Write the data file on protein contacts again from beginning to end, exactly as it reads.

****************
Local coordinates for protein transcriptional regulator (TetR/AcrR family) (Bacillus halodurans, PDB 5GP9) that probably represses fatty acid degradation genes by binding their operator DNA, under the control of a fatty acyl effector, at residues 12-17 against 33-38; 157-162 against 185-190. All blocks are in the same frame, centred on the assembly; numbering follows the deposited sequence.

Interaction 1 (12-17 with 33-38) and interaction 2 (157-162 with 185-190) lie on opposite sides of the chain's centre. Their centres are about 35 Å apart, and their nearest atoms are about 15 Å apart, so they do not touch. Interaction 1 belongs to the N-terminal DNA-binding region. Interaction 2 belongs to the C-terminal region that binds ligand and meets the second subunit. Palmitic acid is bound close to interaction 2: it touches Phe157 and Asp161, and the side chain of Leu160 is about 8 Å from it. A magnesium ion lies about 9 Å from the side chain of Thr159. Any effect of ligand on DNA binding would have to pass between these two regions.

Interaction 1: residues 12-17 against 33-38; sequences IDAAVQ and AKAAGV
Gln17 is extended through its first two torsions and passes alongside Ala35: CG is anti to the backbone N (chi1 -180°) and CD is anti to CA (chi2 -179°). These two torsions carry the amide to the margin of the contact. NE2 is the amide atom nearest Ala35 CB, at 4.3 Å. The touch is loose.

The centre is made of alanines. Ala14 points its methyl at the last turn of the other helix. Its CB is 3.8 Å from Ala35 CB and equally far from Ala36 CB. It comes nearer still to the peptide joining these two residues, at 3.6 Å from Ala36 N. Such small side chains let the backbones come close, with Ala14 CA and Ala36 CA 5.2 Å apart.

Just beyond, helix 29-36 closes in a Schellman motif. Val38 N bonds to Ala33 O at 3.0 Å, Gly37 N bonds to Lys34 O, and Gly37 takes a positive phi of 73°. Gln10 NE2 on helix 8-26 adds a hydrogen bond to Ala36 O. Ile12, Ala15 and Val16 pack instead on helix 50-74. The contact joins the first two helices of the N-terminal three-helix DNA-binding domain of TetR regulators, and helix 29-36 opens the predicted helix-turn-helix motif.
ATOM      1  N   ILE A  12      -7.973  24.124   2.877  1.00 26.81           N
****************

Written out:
Local coordinates for protein transcriptional regulator (TetR/AcrR family) (Bacillus halodurans, PDB 5GP9) that probably represses fatty acid degradation genes by binding their operator DNA, under the control of a fatty acyl effector, at residues 12-17 against 33-38; 157-162 against 185-190. All blocks are in the same frame, centred on the assembly; numbering follows the deposited sequence.

Interaction 1 (12-17 with 33-38) and interaction 2 (157-162 with 185-190) lie on opposite sides of the chain's centre. Their centres are about 35 Å apart, and their nearest atoms are about 15 Å apart, so they do not touch. Interaction 1 belongs to the N-terminal DNA-binding region. Interaction 2 belongs to the C-terminal region that binds ligand and meets the second subunit. Palmitic acid is bound close to interaction 2: it touches Phe157 and Asp161, and the side chain of Leu160 is about 8 Å from it. A magnesium ion lies about 9 Å from the side chain of Thr159. Any effect of ligand on DNA binding would have to pass between these two regions.

Interaction 1: residues 12-17 against 33-38; sequences IDAAVQ and AKAAGV
Gln17 is extended through its first two torsions and passes alongside Ala35: CG is anti to the backbone N (chi1 -180°) and CD is anti to CA (chi2 -179°). These two torsions carry the amide to the margin of the contact. NE2 is the amide atom nearest Ala35 CB, at 4.3 Å. The touch is loose.

The centre is made of alanines. Ala14 points its methyl at the last turn of the other helix. Its CB is 3.8 Å from Ala35 CB and equally far from Ala36 CB. It comes nearer still to the peptide joining these two residues, at 3.6 Å from Ala36 N. Such small side chains let the backbones come close, with Ala14 CA and Ala36 CA 5.2 Å apart.

Just beyond, helix 29-36 closes in a Schellman motif. Val38 N bonds to Ala33 O at 3.0 Å, Gly37 N bonds to Lys34 O, and Gly37 takes a positive phi of 73°. Gln10 NE2 on helix 8-26 adds a hydrogen bond to Ala36 O. Ile12, Ala15 and Val16 pack instead on helix 50-74. The contact joins the first two helices of the N-terminal three-helix DNA-binding domain of TetR regulators, and helix 29-36 opens the predicted helix-turn-helix motif.
ATOM      1  N   ILE A  12      -7.973  24.124   2.877  1.00 26.81           N